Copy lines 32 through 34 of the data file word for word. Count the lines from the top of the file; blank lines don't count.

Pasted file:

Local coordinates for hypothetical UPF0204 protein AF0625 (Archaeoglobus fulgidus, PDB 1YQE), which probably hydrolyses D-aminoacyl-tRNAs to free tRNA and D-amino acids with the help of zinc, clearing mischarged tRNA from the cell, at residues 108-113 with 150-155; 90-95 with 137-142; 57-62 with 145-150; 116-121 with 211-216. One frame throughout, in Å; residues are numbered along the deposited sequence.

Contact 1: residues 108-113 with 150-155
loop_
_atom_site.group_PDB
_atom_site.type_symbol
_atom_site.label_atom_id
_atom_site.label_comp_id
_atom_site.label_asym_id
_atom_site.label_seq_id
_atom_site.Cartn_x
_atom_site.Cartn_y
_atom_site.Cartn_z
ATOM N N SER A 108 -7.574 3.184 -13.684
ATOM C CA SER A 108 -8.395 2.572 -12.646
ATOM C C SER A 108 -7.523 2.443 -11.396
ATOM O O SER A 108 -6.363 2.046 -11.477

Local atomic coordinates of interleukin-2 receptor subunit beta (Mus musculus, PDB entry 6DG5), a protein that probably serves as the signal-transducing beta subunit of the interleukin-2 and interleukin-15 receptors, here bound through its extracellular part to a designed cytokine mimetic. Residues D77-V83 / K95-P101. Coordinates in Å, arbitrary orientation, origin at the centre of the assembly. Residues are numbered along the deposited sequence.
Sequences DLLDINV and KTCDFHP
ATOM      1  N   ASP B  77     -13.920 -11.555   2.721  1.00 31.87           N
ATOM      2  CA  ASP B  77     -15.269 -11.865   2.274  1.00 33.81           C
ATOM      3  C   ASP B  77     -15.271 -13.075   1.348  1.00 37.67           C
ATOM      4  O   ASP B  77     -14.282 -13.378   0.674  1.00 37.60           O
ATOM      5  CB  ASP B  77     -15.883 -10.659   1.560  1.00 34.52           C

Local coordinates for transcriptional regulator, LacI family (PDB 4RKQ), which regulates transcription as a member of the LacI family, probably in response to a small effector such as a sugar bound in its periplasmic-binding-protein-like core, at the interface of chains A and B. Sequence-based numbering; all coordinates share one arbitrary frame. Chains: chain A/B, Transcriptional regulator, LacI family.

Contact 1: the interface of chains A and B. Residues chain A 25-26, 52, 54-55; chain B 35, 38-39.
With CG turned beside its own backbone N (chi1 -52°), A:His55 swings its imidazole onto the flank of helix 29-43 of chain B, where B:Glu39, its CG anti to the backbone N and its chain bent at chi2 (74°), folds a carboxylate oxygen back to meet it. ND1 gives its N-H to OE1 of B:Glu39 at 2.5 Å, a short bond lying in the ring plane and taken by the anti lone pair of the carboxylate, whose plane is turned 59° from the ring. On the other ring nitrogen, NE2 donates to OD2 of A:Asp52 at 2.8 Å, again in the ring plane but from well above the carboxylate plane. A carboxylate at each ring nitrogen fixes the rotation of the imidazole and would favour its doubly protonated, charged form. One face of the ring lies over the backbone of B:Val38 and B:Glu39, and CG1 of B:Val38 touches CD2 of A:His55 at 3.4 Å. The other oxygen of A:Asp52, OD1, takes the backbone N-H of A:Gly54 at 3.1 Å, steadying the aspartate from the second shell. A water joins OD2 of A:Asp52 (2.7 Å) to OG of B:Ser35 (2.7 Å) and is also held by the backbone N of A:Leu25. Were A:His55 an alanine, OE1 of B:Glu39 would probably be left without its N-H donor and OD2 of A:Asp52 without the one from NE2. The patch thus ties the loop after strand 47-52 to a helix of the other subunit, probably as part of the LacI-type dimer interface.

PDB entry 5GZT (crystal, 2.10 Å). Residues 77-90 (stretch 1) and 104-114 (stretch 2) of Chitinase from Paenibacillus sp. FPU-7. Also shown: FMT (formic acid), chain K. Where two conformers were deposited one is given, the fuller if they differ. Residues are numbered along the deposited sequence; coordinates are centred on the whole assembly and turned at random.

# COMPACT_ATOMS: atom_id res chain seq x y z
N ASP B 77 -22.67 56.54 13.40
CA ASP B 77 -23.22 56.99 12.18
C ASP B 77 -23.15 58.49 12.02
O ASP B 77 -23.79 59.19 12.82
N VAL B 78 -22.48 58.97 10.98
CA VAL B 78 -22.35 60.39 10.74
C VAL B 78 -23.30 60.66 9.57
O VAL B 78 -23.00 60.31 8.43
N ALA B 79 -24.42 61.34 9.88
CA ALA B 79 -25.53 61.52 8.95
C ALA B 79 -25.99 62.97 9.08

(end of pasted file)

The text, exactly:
O ASP B 77 -23.79 59.19 12.82
N VAL B 78 -22.48 58.97 10.98
CA VAL B 78 -22.35 60.39 10.74